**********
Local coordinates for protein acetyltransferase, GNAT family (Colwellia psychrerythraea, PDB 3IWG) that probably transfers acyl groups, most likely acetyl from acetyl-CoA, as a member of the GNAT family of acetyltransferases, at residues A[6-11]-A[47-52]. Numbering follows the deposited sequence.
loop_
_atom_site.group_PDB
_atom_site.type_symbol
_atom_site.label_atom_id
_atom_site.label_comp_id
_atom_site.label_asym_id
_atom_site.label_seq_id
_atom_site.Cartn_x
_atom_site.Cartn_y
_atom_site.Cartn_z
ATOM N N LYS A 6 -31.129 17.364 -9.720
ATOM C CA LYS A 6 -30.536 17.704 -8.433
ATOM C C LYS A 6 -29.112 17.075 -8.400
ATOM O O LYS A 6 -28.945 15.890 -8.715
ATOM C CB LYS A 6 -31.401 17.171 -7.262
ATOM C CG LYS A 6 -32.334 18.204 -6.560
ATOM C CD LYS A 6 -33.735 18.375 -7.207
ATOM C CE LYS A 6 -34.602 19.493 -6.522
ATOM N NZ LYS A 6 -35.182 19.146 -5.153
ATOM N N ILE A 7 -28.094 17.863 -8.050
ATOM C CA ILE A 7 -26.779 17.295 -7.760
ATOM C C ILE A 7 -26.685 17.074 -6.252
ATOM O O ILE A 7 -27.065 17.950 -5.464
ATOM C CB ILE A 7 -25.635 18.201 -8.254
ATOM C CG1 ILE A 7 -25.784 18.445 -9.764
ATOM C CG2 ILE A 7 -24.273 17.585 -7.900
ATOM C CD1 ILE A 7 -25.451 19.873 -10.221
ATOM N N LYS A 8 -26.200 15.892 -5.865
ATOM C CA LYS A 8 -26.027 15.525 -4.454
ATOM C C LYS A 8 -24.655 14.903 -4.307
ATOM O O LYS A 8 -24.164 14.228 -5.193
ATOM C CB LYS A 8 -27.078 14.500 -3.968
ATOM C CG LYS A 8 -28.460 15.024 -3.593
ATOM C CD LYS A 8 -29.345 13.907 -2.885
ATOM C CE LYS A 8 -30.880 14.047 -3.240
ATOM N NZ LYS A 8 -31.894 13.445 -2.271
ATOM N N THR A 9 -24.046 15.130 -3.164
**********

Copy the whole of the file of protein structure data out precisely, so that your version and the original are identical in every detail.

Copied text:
Local coordinates for protein acetyltransferase, GNAT family (Colwellia psychrerythraea, PDB 3IWG) that probably transfers acyl groups, most likely acetyl from acetyl-CoA, as a member of the GNAT family of acetyltransferases, at residues A[6-11]-A[47-52]. Numbering follows the deposited sequence.
loop_
_atom_site.group_PDB
_atom_site.type_symbol
_atom_site.label_atom_id
_atom_site.label_comp_id
_atom_site.label_asym_id
_atom_site.label_seq_id
_atom_site.Cartn_x
_atom_site.Cartn_y
_atom_site.Cartn_z
ATOM N N LYS A 6 -31.129 17.364 -9.720
ATOM C CA LYS A 6 -30.536 17.704 -8.433
ATOM C C LYS A 6 -29.112 17.075 -8.400
ATOM O O LYS A 6 -28.945 15.890 -8.715
ATOM C CB LYS A 6 -31.401 17.171 -7.262
ATOM C CG LYS A 6 -32.334 18.204 -6.560
ATOM C CD LYS A 6 -33.735 18.375 -7.207
ATOM C CE LYS A 6 -34.602 19.493 -6.522
ATOM N NZ LYS A 6 -35.182 19.146 -5.153
ATOM N N ILE A 7 -28.094 17.863 -8.050
ATOM C CA ILE A 7 -26.779 17.295 -7.760
ATOM C C ILE A 7 -26.685 17.074 -6.252
ATOM O O ILE A 7 -27.065 17.950 -5.464
ATOM C CB ILE A 7 -25.635 18.201 -8.254
ATOM C CG1 ILE A 7 -25.784 18.445 -9.764
ATOM C CG2 ILE A 7 -24.273 17.585 -7.900
ATOM C CD1 ILE A 7 -25.451 19.873 -10.221
ATOM N N LYS A 8 -26.200 15.892 -5.865
ATOM C CA LYS A 8 -26.027 15.525 -4.454
ATOM C C LYS A 8 -24.655 14.903 -4.307
ATOM O O LYS A 8 -24.164 14.228 -5.193
ATOM C CB LYS A 8 -27.078 14.500 -3.968
ATOM C CG LYS A 8 -28.460 15.024 -3.593
ATOM C CD LYS A 8 -29.345 13.907 -2.885
ATOM C CE LYS A 8 -30.880 14.047 -3.240
ATOM N NZ LYS A 8 -31.894 13.445 -2.271
ATOM N N THR A 9 -24.046 15.130 -3.164